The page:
Ken van Sickle

(Mis)alignment in Tai Chi
Ken van Sickle

Ken van Sickle studied Tai Chi Chuan with Grandmaster Cheng Man Ching, from 1967 to 1975. After having studied solo form, push hands, sword form and fencing, he was invited to participate in special classes given by Cheng Man Ching, for those chosen to be teachers. In time he developed a particular affinity for Tai Chi sword and has by now achieved an international reputation as a practitioner and teacher, of it’s philosophy and technique. Since 1988 Ken van Sickle has been conducting workshops in Sword form and Fencing in the U.S., G.B. France, Germany, Italy and Spain and Israel. He was the official photographer and cinematographer of Prof. Cheng Man Ching.

Ken van Sickle Photography

In the Tai Chi world he is known for the images of Prof. Cheng. But he is professional photographer since the 1950’s. Learn more here:

Videos with Ken van Sickle

Ken on his last Workshops in Europe 2019

Tai Chi Sword workshop with Ken Van Sickle

Tai Chi Sword Workshop with Ken Van Sickle during the 2nd Cheng Man Ching Forum 2004 in Hannover, Germany.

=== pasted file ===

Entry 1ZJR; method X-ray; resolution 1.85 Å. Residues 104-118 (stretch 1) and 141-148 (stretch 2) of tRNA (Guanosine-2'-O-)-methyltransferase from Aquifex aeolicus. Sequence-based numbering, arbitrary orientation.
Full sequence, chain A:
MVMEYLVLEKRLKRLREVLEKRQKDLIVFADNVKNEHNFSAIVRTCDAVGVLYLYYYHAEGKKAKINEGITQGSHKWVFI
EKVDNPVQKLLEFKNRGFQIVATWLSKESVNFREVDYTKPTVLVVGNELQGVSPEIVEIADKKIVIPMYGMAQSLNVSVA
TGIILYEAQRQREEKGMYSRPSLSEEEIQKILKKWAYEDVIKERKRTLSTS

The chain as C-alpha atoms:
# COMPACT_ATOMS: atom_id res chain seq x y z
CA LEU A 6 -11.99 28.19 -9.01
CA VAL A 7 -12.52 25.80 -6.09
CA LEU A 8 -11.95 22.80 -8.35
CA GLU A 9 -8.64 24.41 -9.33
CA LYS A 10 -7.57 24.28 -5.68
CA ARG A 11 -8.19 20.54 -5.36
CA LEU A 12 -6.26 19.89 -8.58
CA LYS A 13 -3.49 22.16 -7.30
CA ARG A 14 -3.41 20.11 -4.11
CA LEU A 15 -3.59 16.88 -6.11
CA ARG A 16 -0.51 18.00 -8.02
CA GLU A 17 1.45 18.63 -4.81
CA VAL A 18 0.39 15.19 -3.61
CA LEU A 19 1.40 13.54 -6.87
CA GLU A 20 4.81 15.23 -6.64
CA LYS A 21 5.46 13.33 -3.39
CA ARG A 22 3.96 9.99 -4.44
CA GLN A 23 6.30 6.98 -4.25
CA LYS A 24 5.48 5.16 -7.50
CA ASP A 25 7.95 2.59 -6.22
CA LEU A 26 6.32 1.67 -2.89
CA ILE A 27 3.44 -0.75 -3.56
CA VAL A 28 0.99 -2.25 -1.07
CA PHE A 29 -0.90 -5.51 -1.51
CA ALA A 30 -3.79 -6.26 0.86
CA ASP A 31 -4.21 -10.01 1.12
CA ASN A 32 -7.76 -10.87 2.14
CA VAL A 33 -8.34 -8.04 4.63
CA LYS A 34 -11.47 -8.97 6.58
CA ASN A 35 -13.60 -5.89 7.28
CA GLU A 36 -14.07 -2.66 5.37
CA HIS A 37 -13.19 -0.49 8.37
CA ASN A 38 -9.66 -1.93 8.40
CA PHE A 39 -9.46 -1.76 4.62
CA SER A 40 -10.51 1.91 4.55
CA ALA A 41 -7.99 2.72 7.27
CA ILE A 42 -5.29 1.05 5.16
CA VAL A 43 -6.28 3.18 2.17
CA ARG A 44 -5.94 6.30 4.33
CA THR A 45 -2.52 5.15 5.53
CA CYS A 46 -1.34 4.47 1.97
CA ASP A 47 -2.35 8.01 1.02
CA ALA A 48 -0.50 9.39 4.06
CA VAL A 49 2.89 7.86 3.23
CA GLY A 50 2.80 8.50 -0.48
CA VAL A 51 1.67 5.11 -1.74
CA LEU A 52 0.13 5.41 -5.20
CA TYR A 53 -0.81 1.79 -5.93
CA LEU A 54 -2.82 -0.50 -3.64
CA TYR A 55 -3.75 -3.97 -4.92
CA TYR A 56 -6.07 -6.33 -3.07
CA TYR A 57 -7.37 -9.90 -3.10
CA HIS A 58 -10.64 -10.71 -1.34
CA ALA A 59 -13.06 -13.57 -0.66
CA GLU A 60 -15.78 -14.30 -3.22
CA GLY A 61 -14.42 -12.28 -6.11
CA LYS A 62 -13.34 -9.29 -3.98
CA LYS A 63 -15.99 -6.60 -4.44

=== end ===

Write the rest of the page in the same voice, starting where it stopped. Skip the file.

More videos with Ken you will find in this Playlist!

Ken van Sickle’s sword book

We published Ken’s sword book on and our German sister site!


“Kenneth Van Sickle has made a significant contribution to the work of Tai Chi Chuan through his practical teachings, his photographic and film work, and through the quiet, understated manner with which he dispenses deeply profound insights on the application of Tai Chi Chuan as a tool for personal cultivation. Much has been written on the practical, theoretical and historical aspects of Tai Chi Chuan but until now little has been produced looking specifically at Tai Chi weapons. Of all the weaponry in the Tai Chi arsenal the sword is widely considered to be both the subtlest and the most sophisticated, requiring a thorough understanding of the higher Tai Chi principles such as ‘listening’, focus and fluidity.

Kenneth Van Sickle leads the reader through the various attributes of this, the most gentlemanly of weapons, with the eye of an artist and the soul of a poet.”

Interview with Ken van Sickle

Images: Ken van Sickle